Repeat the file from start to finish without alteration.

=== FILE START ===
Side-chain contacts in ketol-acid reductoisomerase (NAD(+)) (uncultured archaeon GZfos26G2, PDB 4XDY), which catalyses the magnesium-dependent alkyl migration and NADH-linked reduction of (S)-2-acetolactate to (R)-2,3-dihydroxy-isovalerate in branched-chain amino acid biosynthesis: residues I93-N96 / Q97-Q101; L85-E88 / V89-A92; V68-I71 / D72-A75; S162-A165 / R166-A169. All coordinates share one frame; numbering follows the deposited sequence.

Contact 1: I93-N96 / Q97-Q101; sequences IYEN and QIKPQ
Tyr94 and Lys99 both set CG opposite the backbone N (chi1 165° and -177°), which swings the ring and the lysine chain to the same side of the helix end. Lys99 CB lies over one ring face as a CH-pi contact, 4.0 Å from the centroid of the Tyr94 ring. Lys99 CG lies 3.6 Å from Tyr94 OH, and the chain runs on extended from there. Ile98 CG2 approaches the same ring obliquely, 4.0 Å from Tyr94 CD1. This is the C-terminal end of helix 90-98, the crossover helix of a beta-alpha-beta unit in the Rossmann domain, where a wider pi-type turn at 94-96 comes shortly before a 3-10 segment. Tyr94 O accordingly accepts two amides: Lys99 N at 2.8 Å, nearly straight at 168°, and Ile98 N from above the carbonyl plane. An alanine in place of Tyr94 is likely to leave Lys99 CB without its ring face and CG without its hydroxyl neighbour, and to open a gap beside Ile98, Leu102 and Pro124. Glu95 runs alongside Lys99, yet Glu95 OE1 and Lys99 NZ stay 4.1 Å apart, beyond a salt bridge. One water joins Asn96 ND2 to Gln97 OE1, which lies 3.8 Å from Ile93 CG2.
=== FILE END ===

Side-chain contacts in ketol-acid reductoisomerase (NAD(+)) (uncultured archaeon GZfos26G2, PDB 4XDY), which catalyses the magnesium-dependent alkyl migration and NADH-linked reduction of (S)-2-acetolactate to (R)-2,3-dihydroxy-isovalerate in branched-chain amino acid biosynthesis: residues I93-N96 / Q97-Q101; L85-E88 / V89-A92; V68-I71 / D72-A75; S162-A165 / R166-A169. All coordinates share one frame; numbering follows the deposited sequence.

Contact 1: I93-N96 / Q97-Q101; sequences IYEN and QIKPQ
Tyr94 and Lys99 both set CG opposite the backbone N (chi1 165° and -177°), which swings the ring and the lysine chain to the same side of the helix end. Lys99 CB lies over one ring face as a CH-pi contact, 4.0 Å from the centroid of the Tyr94 ring. Lys99 CG lies 3.6 Å from Tyr94 OH, and the chain runs on extended from there. Ile98 CG2 approaches the same ring obliquely, 4.0 Å from Tyr94 CD1. This is the C-terminal end of helix 90-98, the crossover helix of a beta-alpha-beta unit in the Rossmann domain, where a wider pi-type turn at 94-96 comes shortly before a 3-10 segment. Tyr94 O accordingly accepts two amides: Lys99 N at 2.8 Å, nearly straight at 168°, and Ile98 N from above the carbonyl plane. An alanine in place of Tyr94 is likely to leave Lys99 CB without its ring face and CG without its hydroxyl neighbour, and to open a gap beside Ile98, Leu102 and Pro124. Glu95 runs alongside Lys99, yet Glu95 OE1 and Lys99 NZ stay 4.1 Å apart, beyond a salt bridge. One water joins Asn96 ND2 to Gln97 OE1, which lies 3.8 Å from Ile93 CG2.